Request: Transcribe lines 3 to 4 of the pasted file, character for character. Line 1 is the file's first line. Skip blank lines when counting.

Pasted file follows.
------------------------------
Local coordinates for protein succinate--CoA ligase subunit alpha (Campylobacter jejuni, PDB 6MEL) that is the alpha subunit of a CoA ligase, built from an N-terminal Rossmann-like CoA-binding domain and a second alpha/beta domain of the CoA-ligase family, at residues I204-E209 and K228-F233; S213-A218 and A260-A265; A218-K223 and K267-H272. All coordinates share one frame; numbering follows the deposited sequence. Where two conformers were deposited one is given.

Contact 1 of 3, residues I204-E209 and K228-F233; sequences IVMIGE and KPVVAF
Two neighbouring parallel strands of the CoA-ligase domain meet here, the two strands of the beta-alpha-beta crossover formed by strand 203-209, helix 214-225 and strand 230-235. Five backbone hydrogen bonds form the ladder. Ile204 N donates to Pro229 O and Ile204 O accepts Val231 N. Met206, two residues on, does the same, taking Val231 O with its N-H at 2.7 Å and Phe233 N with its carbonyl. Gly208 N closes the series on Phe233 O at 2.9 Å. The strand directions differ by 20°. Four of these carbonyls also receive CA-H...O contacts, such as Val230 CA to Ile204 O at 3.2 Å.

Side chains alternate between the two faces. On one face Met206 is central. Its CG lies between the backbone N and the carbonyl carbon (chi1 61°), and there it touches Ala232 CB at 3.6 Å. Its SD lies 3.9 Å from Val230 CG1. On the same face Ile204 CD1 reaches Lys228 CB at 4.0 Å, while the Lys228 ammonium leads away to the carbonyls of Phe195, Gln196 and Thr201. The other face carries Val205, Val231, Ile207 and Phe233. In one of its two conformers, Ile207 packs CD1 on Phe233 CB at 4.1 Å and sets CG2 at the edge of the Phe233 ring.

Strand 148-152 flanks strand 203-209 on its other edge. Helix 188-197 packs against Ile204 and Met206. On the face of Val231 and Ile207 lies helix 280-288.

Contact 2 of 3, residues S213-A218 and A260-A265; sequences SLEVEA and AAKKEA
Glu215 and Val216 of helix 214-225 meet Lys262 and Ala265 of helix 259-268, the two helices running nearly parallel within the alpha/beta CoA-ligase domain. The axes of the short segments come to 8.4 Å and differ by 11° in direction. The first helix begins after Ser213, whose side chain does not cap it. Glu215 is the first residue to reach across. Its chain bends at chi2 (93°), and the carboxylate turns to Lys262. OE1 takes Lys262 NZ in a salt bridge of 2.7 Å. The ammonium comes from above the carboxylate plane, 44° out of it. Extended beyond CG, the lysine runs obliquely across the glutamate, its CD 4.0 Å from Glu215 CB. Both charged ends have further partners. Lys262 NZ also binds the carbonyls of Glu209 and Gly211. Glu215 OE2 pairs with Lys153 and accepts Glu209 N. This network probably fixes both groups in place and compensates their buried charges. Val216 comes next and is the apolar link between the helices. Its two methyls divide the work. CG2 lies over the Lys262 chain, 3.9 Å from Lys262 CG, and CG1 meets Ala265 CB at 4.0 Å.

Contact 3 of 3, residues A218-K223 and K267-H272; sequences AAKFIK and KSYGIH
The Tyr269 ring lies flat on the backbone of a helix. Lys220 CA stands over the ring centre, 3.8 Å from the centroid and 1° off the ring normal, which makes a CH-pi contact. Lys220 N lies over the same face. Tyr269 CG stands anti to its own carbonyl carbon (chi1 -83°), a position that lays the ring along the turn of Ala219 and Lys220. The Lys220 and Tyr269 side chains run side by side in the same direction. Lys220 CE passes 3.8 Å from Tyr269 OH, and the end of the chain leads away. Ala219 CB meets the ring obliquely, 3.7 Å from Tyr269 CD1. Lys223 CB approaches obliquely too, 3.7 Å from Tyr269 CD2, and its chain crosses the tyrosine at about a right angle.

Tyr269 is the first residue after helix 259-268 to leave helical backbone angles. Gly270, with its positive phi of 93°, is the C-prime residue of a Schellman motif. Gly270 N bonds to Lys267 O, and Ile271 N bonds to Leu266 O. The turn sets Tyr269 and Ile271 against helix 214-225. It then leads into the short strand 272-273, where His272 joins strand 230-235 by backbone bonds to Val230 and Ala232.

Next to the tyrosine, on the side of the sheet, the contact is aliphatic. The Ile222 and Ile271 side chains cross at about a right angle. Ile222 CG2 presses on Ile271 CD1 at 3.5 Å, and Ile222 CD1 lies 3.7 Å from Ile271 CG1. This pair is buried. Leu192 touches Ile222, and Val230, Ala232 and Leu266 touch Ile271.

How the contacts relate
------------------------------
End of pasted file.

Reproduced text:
Two neighbouring parallel strands of the CoA-ligase domain meet here, the two strands of the beta-alpha-beta crossover formed by strand 203-209, helix 214-225 and strand 230-235. Five backbone hydrogen bonds form the ladder. Ile204 N donates to Pro229 O and Ile204 O accepts Val231 N. Met206, two residues on, does the same, taking Val231 O with its N-H at 2.7 Å and Phe233 N with its carbonyl. Gly208 N closes the series on Phe233 O at 2.9 Å. The strand directions differ by 20°. Four of these carbonyls also receive CA-H...O contacts, such as Val230 CA to Ile204 O at 3.2 Å.

Side chains alternate between the two faces. On one face Met206 is central. Its CG lies between the backbone N and the carbonyl carbon (chi1 61°), and there it touches Ala232 CB at 3.6 Å. Its SD lies 3.9 Å from Val230 CG1. On the same face Ile204 CD1 reaches Lys228 CB at 4.0 Å, while the Lys228 ammonium leads away to the carbonyls of Phe195, Gln196 and Thr201. The other face carries Val205, Val231, Ile207 and Phe233. In one of its two conformers, Ile207 packs CD1 on Phe233 CB at 4.1 Å and sets CG2 at the edge of the Phe233 ring.